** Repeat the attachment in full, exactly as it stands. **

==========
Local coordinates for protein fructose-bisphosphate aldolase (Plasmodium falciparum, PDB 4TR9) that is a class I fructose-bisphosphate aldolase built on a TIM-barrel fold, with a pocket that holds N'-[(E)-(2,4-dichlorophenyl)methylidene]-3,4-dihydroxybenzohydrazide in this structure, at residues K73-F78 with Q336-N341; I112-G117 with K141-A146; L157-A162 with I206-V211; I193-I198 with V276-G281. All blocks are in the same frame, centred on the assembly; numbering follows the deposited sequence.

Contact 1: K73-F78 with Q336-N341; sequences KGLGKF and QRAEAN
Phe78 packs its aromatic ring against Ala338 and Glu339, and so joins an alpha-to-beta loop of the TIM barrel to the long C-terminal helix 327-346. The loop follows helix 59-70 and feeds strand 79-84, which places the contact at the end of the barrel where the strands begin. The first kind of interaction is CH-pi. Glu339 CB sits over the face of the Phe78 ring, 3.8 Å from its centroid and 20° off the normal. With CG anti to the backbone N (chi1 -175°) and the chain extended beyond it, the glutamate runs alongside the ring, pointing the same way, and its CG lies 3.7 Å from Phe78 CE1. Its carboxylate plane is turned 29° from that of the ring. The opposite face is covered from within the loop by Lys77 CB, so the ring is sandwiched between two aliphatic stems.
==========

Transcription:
Local coordinates for protein fructose-bisphosphate aldolase (Plasmodium falciparum, PDB 4TR9) that is a class I fructose-bisphosphate aldolase built on a TIM-barrel fold, with a pocket that holds N'-[(E)-(2,4-dichlorophenyl)methylidene]-3,4-dihydroxybenzohydrazide in this structure, at residues K73-F78 with Q336-N341; I112-G117 with K141-A146; L157-A162 with I206-V211; I193-I198 with V276-G281. All blocks are in the same frame, centred on the assembly; numbering follows the deposited sequence.

Contact 1: K73-F78 with Q336-N341; sequences KGLGKF and QRAEAN
Phe78 packs its aromatic ring against Ala338 and Glu339, and so joins an alpha-to-beta loop of the TIM barrel to the long C-terminal helix 327-346. The loop follows helix 59-70 and feeds strand 79-84, which places the contact at the end of the barrel where the strands begin. The first kind of interaction is CH-pi. Glu339 CB sits over the face of the Phe78 ring, 3.8 Å from its centroid and 20° off the normal. With CG anti to the backbone N (chi1 -175°) and the chain extended beyond it, the glutamate runs alongside the ring, pointing the same way, and its CG lies 3.7 Å from Phe78 CE1. Its carboxylate plane is turned 29° from that of the ring. The opposite face is covered from within the loop by Lys77 CB, so the ring is sandwiched between two aliphatic stems.